Wednesday, August 11, 2021

Circle of WisGOP scum - RoJo helps oligarchs, oligarchs help RoJo, and both spread Big Lies.

I want to thank Pro Publica for their expose on a massive giveaway to the rich that was shoved at the last-minute into the GOP Tax Scam of 2017. And you’ll never guess who is at the center of the story.

The article begins with the Tax Scam being deliberated in 2017, and reminds us how Johnson threatened to derail the whole thing, unless this one item was included.
Making the rounds on cable TV, the Wisconsin Republican became the first GOP senator to declare his opposition, spooking Senate leaders who were pushing to quickly pass the tax bill with their thin majority. “If they can pass it without me, let them,” Johnson declared.

Johnson’s demand was simple: In exchange for his vote, the bill must sweeten the tax break for a class of companies that are known as pass-throughs, since profits pass through to their owners. Johnson praised such companies as “engines of innovation.” Behind the scenes, the senator pressed top Treasury Department officials on the issue, emails and the officials’ calendars show.

Within two weeks, Johnson’s ultimatum produced results. Trump personally called the senator to beg for his support, and the bill’s authors fattened the tax cut for these businesses. Johnson flipped to a “yes” and claimed credit for the change. The bill passed.
And you’ll never guess who got some of the biggest breaks as a result of Johnson’s demands.

Dick and Liz Uihlein of packaging giant Uline, along with roofing magnate Diane Hendricks, together had contributed around $20 million to groups backing Johnson’s 2016 reelection campaign.

The expanded tax break Johnson muscled through netted them $215 million in deductions in 2018 alone, drastically reducing the income they owed taxes on. At that rate, the cut could deliver more than half a billion in tax savings for Hendricks and the Uihleins over its eight-year life.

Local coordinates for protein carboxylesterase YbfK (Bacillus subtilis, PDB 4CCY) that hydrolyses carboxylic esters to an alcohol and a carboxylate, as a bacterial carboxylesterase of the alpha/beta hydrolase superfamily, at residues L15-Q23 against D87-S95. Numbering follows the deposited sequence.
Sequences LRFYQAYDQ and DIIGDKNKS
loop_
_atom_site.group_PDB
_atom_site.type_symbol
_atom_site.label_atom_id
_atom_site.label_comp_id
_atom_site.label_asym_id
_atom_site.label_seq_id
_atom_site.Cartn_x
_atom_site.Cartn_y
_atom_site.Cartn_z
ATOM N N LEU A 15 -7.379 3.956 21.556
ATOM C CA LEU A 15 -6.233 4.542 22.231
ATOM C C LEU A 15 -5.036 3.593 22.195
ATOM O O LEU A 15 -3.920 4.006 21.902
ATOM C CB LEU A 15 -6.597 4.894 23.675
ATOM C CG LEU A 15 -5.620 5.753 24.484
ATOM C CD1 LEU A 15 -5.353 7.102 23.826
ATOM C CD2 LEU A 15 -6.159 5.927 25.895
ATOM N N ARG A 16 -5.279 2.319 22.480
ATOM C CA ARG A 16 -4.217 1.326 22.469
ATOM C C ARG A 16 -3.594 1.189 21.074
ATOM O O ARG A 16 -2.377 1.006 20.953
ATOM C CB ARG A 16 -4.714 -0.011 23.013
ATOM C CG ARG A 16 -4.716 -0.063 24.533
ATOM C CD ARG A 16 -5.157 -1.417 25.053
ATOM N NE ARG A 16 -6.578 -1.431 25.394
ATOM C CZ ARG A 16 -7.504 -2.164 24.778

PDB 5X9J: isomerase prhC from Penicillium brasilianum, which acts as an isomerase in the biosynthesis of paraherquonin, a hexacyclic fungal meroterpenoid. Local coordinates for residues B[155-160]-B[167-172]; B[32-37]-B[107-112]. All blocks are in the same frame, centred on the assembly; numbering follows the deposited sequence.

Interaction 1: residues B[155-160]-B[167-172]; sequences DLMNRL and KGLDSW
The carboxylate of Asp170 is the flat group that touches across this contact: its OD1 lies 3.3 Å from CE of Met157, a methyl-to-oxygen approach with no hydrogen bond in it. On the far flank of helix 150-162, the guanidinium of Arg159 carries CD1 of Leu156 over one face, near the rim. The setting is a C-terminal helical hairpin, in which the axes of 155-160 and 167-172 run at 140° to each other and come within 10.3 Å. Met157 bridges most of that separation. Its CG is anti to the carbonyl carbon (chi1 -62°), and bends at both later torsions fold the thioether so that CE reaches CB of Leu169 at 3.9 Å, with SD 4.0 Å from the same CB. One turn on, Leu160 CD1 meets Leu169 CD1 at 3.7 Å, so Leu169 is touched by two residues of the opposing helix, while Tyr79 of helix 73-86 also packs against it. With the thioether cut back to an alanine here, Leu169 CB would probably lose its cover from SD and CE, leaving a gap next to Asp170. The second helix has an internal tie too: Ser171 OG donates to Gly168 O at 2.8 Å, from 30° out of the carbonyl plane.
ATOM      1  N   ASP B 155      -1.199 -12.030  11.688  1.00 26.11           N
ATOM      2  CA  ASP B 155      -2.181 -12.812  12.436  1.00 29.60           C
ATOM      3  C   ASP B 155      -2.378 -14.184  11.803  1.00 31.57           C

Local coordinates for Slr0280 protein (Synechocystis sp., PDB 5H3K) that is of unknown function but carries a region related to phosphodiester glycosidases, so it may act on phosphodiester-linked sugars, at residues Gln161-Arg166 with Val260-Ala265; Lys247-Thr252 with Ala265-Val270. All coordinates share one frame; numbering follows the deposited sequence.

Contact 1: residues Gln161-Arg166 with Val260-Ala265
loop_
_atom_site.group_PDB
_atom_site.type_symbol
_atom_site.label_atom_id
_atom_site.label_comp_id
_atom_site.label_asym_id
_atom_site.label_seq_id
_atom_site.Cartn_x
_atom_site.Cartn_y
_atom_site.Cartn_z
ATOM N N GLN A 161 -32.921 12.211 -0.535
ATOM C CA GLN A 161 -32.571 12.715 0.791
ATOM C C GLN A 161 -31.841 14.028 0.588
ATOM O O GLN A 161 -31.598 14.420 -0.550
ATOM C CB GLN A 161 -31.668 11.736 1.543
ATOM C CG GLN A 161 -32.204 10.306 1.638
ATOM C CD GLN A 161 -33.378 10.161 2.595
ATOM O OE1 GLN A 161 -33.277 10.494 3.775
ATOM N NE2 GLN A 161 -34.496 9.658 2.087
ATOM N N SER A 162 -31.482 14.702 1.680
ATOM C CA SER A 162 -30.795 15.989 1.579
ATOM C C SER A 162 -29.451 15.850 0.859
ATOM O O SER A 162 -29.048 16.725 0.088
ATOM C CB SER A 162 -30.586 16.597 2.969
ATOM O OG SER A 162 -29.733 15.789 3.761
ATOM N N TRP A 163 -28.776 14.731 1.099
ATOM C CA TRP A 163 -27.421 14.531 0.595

Hold those names in your mind, and let me remind you about this bombshell report from the New Yorker’s Jane Mayer, which showed that a lot of the funding for the Big Lie is coming from right here in Wisconsin.
These disparate nonprofits have one thing in common: they have all received funding from the Lynde and Harry Bradley Foundation. Based in Milwaukee, the private, tax-exempt organization has become an extraordinary force in persuading mainstream Republicans to support radical challenges to election rules—a tactic once relegated to the far right. With an endowment of some eight hundred and fifty million dollars, the foundation funds a network of groups that have been stoking fear about election fraud, in some cases for years. Public records show that, since 2012, the foundation has spent some eighteen million dollars supporting eleven conservative groups involved in election issues.

It might seem improbable that a low-profile family foundation in Wisconsin has assumed a central role in current struggles over American democracy. But the modern conservative movement has depended on leveraging the fortunes of wealthy reactionaries. In 1903, Lynde Bradley, a high-school dropout in Milwaukee, founded what would become the Allen-Bradley company. He was soon joined by his brother Harry, and they got rich by selling electronic instruments such as rheostats. Harry, a John Birch Society founding member, started a small family foundation that initially devoted much of its giving to needy employees and to civic causes in Milwaukee. In 1985, after the brothers’ death, their heirs sold the company to the defense contractor Rockwell International, for $1.65 billion, generating an enormous windfall for the foundation. The Bradley Foundation remains small in comparison with such liberal behemoths as the Ford Foundation, but it has become singularly preoccupied with wielding national political influence. It has funded conservative projects ranging from school-choice initiatives to the controversial scholarship of Charles Murray, the co-author of the 1994 book “The Bell Curve,” which argues that Blacks are less likely than whites to join the “cognitive elite.” And, at least as far back as 2012, it has funded groups challenging voting rights in the name of fighting fraud.